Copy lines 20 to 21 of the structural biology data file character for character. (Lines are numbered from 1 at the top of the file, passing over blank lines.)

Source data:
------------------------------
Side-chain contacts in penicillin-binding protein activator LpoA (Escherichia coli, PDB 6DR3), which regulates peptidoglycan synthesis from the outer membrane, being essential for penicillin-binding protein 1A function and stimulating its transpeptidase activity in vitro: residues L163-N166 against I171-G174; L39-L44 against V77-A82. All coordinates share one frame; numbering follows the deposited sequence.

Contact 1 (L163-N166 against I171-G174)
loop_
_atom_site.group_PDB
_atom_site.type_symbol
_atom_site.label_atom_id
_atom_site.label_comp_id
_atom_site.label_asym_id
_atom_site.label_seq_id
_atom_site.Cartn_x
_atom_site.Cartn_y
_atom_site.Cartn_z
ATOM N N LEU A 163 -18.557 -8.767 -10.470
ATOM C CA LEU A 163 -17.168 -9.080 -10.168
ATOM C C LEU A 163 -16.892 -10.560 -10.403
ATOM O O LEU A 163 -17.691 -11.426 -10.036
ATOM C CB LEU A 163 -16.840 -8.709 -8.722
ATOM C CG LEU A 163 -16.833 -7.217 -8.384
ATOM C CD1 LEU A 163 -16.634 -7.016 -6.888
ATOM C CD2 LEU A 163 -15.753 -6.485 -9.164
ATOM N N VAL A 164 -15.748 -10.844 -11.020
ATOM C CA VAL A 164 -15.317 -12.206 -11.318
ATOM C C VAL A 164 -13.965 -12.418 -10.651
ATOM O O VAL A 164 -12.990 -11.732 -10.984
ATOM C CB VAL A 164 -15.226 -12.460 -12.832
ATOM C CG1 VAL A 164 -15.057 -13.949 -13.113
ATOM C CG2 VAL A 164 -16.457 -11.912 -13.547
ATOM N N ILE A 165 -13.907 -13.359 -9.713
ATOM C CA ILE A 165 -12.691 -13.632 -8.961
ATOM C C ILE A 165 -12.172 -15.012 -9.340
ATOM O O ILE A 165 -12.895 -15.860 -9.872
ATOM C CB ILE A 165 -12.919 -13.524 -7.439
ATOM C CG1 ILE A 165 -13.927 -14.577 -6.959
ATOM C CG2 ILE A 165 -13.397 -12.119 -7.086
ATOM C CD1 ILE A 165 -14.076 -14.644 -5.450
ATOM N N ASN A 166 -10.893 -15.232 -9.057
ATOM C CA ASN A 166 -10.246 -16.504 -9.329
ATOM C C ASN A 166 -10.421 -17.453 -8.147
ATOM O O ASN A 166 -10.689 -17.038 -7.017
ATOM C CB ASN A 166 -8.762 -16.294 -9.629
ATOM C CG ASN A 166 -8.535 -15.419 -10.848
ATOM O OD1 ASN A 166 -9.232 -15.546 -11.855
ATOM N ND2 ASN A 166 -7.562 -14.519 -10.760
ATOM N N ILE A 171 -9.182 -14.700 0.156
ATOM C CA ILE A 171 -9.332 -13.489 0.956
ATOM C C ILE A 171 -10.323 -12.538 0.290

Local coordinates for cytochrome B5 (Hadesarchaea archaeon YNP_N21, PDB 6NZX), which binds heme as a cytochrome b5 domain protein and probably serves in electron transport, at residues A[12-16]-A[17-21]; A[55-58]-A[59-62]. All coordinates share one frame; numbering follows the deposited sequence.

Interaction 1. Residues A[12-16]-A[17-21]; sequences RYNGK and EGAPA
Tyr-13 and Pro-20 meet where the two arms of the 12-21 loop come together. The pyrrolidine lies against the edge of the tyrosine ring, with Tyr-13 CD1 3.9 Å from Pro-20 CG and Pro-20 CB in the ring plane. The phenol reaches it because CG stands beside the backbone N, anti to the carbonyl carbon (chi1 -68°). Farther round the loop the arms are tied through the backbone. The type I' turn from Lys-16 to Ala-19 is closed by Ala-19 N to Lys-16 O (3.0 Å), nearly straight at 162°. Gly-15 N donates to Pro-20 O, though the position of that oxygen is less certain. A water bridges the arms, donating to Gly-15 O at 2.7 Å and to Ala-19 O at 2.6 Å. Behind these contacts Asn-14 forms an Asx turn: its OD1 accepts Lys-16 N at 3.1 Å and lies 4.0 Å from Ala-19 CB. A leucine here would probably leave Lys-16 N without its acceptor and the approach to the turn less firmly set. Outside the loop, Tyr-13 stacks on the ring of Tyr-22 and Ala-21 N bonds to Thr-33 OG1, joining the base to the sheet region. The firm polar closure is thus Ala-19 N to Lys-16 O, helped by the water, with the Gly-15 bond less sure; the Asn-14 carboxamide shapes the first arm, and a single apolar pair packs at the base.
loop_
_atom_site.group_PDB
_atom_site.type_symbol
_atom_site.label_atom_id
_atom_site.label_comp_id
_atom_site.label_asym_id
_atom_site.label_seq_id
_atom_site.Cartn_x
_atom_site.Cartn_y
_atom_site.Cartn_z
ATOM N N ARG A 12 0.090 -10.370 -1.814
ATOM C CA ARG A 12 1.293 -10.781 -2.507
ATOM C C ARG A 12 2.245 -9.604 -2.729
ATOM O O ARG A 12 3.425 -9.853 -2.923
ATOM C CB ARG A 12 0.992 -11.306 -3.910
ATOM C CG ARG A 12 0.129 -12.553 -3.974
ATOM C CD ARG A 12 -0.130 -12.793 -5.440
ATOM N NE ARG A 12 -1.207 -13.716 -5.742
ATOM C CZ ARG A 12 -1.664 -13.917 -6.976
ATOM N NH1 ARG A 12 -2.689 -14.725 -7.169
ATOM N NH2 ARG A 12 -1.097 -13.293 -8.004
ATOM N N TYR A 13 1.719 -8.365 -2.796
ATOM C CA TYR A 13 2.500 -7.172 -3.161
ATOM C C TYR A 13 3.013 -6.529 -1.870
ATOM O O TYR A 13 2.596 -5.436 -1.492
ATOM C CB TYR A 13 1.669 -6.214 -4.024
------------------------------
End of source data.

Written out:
ATOM C CD2 LEU A 163 -15.753 -6.485 -9.164
ATOM N N VAL A 164 -15.748 -10.844 -11.020